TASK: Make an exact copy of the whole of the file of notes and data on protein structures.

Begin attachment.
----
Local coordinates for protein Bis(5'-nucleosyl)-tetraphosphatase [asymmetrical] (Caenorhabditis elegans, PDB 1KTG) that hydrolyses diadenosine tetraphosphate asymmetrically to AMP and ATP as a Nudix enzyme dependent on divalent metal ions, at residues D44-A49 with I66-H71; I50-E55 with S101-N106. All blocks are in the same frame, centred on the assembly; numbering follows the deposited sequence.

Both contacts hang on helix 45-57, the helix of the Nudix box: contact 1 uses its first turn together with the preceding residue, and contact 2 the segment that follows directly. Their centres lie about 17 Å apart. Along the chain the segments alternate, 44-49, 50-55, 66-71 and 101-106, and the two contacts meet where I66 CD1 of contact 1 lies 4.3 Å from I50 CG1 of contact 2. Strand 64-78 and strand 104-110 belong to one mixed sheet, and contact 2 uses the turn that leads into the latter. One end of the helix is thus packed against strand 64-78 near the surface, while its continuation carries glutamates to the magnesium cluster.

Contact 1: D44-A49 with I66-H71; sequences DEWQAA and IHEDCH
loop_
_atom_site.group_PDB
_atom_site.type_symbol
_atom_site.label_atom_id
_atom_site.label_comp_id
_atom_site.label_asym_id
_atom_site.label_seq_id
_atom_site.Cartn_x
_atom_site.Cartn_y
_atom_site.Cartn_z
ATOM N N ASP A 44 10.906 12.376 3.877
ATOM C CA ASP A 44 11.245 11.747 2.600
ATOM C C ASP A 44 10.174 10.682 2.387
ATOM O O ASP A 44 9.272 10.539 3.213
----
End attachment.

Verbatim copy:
Local coordinates for protein Bis(5'-nucleosyl)-tetraphosphatase [asymmetrical] (Caenorhabditis elegans, PDB 1KTG) that hydrolyses diadenosine tetraphosphate asymmetrically to AMP and ATP as a Nudix enzyme dependent on divalent metal ions, at residues D44-A49 with I66-H71; I50-E55 with S101-N106. All blocks are in the same frame, centred on the assembly; numbering follows the deposited sequence.

Both contacts hang on helix 45-57, the helix of the Nudix box: contact 1 uses its first turn together with the preceding residue, and contact 2 the segment that follows directly. Their centres lie about 17 Å apart. Along the chain the segments alternate, 44-49, 50-55, 66-71 and 101-106, and the two contacts meet where I66 CD1 of contact 1 lies 4.3 Å from I50 CG1 of contact 2. Strand 64-78 and strand 104-110 belong to one mixed sheet, and contact 2 uses the turn that leads into the latter. One end of the helix is thus packed against strand 64-78 near the surface, while its continuation carries glutamates to the magnesium cluster.

Contact 1: D44-A49 with I66-H71; sequences DEWQAA and IHEDCH
loop_
_atom_site.group_PDB
_atom_site.type_symbol
_atom_site.label_atom_id
_atom_site.label_comp_id
_atom_site.label_asym_id
_atom_site.label_seq_id
_atom_site.Cartn_x
_atom_site.Cartn_y
_atom_site.Cartn_z
ATOM N N ASP A 44 10.906 12.376 3.877
ATOM C CA ASP A 44 11.245 11.747 2.600
ATOM C C ASP A 44 10.174 10.682 2.387
ATOM O O ASP A 44 9.272 10.539 3.213